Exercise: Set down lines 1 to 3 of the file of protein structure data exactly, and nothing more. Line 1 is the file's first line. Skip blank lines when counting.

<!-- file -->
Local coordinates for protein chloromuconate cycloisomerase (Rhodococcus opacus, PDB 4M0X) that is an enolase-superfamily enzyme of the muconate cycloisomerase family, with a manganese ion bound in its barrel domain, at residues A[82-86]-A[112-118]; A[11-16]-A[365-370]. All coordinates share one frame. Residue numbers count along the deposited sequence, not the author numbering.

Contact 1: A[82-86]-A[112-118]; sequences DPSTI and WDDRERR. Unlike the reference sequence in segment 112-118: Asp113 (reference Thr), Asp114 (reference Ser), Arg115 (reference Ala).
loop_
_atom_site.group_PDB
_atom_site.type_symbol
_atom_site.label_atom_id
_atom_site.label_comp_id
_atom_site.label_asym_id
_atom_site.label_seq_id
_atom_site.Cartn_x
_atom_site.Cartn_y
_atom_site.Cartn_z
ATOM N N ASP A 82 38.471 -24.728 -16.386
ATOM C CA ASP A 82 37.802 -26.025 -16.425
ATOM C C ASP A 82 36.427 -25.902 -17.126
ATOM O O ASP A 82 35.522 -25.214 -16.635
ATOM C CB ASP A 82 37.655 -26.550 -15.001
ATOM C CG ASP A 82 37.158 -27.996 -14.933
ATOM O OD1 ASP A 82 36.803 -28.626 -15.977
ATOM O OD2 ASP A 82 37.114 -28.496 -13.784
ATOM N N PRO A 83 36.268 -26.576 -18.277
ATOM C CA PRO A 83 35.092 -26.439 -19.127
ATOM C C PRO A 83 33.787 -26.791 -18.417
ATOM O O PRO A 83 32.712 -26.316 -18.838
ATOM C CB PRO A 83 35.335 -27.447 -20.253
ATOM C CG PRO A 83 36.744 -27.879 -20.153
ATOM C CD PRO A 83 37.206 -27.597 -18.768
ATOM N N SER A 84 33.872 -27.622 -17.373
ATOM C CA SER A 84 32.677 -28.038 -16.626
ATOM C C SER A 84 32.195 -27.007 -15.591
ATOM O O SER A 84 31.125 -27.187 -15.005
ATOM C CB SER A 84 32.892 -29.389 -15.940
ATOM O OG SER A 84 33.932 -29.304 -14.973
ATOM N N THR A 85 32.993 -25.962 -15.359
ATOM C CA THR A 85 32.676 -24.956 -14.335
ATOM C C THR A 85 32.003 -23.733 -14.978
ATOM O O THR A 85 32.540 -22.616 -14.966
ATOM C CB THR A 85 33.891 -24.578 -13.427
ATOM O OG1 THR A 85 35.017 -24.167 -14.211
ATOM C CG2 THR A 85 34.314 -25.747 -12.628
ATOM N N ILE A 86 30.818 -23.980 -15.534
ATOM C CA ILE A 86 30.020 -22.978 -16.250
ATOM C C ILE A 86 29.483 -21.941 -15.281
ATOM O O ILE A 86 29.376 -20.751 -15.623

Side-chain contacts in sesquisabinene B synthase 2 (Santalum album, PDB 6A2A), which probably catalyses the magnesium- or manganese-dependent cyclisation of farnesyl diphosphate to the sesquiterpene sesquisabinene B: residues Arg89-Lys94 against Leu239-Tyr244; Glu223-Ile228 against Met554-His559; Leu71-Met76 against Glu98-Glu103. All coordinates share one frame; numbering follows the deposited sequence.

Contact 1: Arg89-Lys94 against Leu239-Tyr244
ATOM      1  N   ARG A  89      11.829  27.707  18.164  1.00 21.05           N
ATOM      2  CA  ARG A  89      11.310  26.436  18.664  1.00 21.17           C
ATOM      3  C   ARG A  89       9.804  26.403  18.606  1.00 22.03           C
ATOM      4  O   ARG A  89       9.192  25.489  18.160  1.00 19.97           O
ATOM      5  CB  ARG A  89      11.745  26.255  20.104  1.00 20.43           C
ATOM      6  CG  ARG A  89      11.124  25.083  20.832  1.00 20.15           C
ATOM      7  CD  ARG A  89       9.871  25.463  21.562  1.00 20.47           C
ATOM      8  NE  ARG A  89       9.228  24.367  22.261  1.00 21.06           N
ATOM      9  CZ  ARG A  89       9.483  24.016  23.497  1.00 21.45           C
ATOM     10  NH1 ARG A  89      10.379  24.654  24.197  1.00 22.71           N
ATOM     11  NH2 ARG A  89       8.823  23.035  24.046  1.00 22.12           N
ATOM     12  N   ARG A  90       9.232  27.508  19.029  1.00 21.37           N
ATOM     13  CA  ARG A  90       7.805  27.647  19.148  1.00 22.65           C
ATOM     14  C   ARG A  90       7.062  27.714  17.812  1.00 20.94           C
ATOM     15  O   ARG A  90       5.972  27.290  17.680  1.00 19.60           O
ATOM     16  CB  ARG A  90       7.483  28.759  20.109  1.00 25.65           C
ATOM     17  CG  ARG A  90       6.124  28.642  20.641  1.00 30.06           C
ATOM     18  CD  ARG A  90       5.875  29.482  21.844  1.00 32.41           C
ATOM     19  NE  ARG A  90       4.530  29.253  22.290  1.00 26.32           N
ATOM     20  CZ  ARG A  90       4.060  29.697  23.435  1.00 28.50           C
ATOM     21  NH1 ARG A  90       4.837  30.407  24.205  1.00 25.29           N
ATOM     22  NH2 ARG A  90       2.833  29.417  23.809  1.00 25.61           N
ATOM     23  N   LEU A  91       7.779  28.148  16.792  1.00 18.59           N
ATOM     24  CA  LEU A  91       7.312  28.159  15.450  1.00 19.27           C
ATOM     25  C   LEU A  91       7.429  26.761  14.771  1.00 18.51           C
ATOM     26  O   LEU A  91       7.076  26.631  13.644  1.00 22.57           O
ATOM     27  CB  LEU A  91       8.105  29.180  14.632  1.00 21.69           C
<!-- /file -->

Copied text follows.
Local coordinates for protein chloromuconate cycloisomerase (Rhodococcus opacus, PDB 4M0X) that is an enolase-superfamily enzyme of the muconate cycloisomerase family, with a manganese ion bound in its barrel domain, at residues A[82-86]-A[112-118]; A[11-16]-A[365-370]. All coordinates share one frame. Residue numbers count along the deposited sequence, not the author numbering.

Contact 1: A[82-86]-A[112-118]; sequences DPSTI and WDDRERR. Unlike the reference sequence in segment 112-118: Asp113 (reference Thr), Asp114 (reference Ser), Arg115 (reference Ala).
loop_